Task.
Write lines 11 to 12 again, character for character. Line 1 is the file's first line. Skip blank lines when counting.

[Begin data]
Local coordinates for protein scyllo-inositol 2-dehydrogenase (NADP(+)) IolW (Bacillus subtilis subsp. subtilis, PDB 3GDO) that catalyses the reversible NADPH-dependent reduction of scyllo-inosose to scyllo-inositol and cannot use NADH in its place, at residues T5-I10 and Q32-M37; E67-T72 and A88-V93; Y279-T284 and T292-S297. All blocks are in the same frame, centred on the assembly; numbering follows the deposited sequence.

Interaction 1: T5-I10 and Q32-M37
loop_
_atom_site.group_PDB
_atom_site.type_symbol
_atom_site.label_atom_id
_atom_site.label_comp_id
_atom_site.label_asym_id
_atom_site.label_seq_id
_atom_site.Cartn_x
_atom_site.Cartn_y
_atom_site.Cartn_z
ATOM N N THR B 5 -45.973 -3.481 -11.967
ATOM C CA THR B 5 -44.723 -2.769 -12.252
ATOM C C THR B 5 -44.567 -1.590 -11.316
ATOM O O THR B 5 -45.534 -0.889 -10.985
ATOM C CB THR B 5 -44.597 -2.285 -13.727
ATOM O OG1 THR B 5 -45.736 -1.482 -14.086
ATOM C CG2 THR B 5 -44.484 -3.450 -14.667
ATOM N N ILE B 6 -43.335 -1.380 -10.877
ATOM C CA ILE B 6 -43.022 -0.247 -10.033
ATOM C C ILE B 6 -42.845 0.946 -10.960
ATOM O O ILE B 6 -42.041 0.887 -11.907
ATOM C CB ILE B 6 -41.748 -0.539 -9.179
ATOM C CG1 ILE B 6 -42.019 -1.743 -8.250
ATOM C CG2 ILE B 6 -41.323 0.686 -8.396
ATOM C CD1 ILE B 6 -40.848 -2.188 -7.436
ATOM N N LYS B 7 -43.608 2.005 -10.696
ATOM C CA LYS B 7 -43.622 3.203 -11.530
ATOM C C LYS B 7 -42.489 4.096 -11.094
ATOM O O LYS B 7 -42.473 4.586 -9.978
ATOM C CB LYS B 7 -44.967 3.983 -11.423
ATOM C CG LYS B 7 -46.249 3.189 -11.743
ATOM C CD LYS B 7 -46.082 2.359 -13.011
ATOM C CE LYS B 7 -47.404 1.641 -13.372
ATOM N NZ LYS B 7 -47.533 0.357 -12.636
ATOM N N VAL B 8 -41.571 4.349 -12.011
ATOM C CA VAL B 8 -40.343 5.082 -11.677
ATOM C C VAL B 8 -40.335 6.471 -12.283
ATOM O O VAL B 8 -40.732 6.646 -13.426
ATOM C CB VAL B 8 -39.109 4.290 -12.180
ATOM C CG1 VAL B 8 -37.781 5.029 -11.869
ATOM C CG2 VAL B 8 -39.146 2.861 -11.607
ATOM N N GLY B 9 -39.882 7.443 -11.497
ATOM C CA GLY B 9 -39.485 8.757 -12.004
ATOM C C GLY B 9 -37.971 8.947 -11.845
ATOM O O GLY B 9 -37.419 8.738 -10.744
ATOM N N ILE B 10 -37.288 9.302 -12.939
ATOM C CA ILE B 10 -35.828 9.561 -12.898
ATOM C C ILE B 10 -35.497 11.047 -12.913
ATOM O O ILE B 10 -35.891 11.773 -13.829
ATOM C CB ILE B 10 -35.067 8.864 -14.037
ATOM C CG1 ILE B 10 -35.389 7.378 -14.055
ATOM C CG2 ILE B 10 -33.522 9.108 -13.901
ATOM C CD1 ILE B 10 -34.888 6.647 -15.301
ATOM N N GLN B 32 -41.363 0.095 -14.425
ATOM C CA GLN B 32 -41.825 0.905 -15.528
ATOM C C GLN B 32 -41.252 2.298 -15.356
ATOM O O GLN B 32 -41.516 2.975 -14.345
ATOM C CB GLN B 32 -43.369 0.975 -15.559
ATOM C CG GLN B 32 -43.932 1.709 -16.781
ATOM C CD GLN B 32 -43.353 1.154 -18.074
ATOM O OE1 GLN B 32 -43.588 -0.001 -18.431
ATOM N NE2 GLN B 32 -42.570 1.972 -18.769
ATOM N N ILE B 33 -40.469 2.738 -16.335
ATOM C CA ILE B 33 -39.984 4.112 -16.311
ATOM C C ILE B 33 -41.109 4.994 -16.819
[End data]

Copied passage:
_atom_site.Cartn_y
_atom_site.Cartn_z